Hampstead group seeks flood-relief donations NORTH -- Manchester * Hampstead * Lineboro


September 15, 1993|By PAT BRODOWSKI

Hancock County, Ill., would be a neat square of prairie farmland if it weren't for the Mississippi River swirling into its western shore. The river gave the county scenic parks and campgrounds along the "Great River Road" that splits the Midwest from north to south.

When the Mississippi overflowed its banks in early summer, the scenery of Hancock County was one of the first to be flooded. Its people still need disaster relief.

Bonnie Crispin chairs the small Friends for Flood Relief Committee based in Hampstead. They've set up two donation (( centers in Hampstead: at Roberts Field Shopping Center and the former Big A auto parts store on North Main Street.

The Friends are in contact with Shirley Sewell, a community worker from the Agricultural Extension Service in Illinois.

Items needed include school supplies for all ages, books and learning toys, transistor radios, personal care products, items of teen-age interest such as sports equipment, and cheerful items for the holidays "that they've not realized are gone," says Mrs. Sewell's letter.

PTC It might be difficult to envision the effects of flooding.

The people are out of work because their places of employment are gone. The farm crops are gone, too.

"Their houses were bulldozed because they were under water for so long, and their major factory is gone," explained Barb Thomas at the Roberts Field Shopping Center.

Nine winter coats were donated early Monday morning.

"I heard it's starting to snow now out in the Midwest," she said. Winter items will probably wear out, especially as people reconstruct their homes and towns.

The Friends are not looking for used clothing, but to contribute high-quality items that are really needed.

"These are proud people," said Mrs. Thomas, who has five children and knows how quickly they grow out of things.

"If the people get a gift certificate, they can pick out what they want."

Merchants in Carroll County with counterparts in the Midwest are Wal-Mart, Kmart, J. C. Penney and Sears. Gift certificates are especially welcome.

And to give these Midwestern families a respite from the weary task of clearing through the muddy rubble, gift certificates to Pizza Hut or McDonald's are being sought.

Donation centers are open daily. The Roberts Field Shopping Center location is open 10 a.m. to 2 p.m. Mondays, Wednesdays and Fridays, and from 9 a.m. to 3 p.m. Saturdays. The storefront (formerly Big A) at 1363 N. Main will be open from 4 p.m. to 7 p.m. Tuesdays and Thursdays, and 9 a.m. to 3 p.m. Saturdays.

"We'll be here as long as donations are coming in," Mrs. Thomas said.


Long ago on the island of Sicily, a group of quilters took needles and thread to a broad panel of linen and began to sew. Beneath their fingers, a story took form.

They stitched scenes of the life of Tristan and his love, Isolde, a tale of romance told since the 12th century.

The quilters stitched outlines on buff-colored linen. Important motifs were fattened with wool. Around the pictures, the words were stitched, letter by letter.

The year the quilt was made, about 1400, was before the birth of Christopher Columbus.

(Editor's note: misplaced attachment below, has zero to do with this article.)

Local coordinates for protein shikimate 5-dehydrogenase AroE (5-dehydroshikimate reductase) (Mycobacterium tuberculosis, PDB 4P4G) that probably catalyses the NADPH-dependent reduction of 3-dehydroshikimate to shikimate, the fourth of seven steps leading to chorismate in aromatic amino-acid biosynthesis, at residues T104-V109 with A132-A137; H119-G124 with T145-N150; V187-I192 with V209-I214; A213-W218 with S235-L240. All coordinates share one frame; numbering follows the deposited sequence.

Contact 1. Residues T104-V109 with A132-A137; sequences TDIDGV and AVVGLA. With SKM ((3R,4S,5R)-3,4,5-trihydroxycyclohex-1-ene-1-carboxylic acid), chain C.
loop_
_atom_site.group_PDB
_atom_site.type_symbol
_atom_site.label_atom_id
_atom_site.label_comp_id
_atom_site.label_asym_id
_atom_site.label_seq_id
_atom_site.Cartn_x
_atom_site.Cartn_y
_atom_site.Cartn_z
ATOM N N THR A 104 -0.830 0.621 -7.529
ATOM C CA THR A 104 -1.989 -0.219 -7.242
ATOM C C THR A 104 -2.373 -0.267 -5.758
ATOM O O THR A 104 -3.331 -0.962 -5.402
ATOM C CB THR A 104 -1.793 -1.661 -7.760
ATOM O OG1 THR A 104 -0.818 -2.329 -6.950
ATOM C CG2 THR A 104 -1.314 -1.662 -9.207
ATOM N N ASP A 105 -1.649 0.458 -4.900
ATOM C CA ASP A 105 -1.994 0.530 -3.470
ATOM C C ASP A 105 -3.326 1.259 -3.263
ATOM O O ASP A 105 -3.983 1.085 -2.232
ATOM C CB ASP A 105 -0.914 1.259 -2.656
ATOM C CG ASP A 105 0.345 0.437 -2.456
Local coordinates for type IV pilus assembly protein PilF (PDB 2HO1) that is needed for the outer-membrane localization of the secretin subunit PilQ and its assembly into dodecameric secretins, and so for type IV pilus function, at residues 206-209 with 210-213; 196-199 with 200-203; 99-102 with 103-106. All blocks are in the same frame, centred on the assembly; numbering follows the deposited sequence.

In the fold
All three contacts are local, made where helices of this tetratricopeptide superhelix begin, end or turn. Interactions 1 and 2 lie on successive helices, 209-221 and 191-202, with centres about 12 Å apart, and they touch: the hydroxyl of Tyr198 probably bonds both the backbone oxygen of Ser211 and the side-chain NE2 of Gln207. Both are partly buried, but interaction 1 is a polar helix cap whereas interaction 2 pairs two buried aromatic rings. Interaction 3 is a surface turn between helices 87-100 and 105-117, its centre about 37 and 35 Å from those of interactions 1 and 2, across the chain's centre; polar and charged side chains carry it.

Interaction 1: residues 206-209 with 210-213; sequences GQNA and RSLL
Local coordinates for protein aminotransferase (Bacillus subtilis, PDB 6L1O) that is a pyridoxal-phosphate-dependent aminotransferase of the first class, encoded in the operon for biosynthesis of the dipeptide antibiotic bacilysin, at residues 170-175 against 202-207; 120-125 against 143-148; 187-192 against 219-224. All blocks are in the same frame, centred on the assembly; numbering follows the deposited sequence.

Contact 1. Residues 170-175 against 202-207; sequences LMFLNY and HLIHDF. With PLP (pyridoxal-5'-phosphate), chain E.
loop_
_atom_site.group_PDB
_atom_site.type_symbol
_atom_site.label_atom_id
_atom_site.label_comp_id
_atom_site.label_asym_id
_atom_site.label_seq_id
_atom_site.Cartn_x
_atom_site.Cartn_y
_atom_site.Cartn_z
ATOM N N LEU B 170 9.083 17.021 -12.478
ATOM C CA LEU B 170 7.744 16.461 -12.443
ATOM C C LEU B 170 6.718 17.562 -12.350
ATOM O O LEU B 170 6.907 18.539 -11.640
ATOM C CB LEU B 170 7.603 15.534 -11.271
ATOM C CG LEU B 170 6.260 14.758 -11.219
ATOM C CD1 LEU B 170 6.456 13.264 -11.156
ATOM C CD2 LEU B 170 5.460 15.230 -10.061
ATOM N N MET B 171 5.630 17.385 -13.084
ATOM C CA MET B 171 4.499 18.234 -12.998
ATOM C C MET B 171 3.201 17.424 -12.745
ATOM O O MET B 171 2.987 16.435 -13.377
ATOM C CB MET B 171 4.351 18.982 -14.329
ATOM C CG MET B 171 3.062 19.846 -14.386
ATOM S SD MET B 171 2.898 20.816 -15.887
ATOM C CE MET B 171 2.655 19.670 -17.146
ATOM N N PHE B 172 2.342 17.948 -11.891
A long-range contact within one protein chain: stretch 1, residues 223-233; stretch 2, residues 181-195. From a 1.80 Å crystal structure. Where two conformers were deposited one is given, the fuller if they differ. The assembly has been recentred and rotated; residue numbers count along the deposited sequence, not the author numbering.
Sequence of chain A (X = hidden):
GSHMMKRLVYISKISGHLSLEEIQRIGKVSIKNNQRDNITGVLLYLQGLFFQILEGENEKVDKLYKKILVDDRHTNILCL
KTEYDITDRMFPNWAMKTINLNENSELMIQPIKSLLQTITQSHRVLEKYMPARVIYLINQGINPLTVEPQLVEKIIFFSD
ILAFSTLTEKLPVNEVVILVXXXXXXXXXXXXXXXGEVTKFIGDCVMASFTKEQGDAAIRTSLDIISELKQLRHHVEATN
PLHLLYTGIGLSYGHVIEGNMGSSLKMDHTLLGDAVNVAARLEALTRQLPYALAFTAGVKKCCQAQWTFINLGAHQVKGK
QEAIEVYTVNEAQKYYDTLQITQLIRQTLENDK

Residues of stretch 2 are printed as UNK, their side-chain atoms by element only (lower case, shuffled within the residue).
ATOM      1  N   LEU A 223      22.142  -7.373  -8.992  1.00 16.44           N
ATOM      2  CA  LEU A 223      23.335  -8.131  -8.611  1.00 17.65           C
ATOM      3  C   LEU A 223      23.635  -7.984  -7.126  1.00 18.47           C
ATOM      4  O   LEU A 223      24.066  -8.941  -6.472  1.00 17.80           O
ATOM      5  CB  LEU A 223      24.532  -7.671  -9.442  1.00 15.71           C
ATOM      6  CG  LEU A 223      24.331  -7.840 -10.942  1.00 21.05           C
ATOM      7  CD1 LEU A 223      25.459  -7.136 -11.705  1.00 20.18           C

Last spring, more than 500 years later, fifth-grade students at Spring Garden Elementary in Hampstead gathered to stitch a quilt.

The children drew pictures -- their favorite images of Maryland. Together with experienced quilters from Carroll County, they stitched the outlines of their pictures. They created a lacy, relief effect upon buff-colored muslin.

Enclosed by a border of the children's initials, you see the races at Pimlico, black-eyed Susans and rockfish, the Francis Scott Key Bridge, the frigate Constellation and more, all stitched to faithfully capture the children's drawings.

Who will become the owner of the quilt? There's a raffle under way.

For $1 per ticket, you might be given this piece of history. The proceeds will benefit the school art department.

Information: Jan VanBibber, 374-9202.


Lions clubs were founded in 1917 to help their communities with vision and hearing problems, among other projects. Hampstead Lions Club President Dan Bowles hopes the local club will donate $1,000 this year to the Low Vision Research Center at the Wilmer Eye Clinic. All the Lions in District 22W are involved.

To meet their goal, the Hampstead Lions are holding a golf tournament at Oakmont Green on Sept. 24. Tee-off begins at 8 a.m. for 18 holes. The cost is $55 per golfer. All proceeds benefit the eye research center.

There are sensational prizes. A hole-in-one on the 15th hole (par three) will net the lucky player a choice of $10,000 or a small pickup truck. Other par-three hole-in-one prizes include a set of airline tickets and golf clubs.

"The odds are 20,000-to-1, but some people get lucky," said Charlie Diegert, who's co-chairing the event with Frank Tucker.

About 40 people have registered to play. The tournament can accept only 128 golfers, so call now.

Information: Charlie Diegert at 239-8470 or 239-3977; and Frank Tucker at 239-2298.


Artisans are already registering for the Hampstead Craft Show to be held from 9 a.m. to 3 p.m. Nov. 27.

"We've been lucky," says Hannah Stevens. "We get a lot of our people back. In fact, last spring when our April [show] closed, eight or nine people paid for a fall [show] table."

The popular event is held at the Hampstead Volunteer Fire Company hall, 1341 N. Main St. Tables are $20.

Information: 239-7748 or 239-2406.

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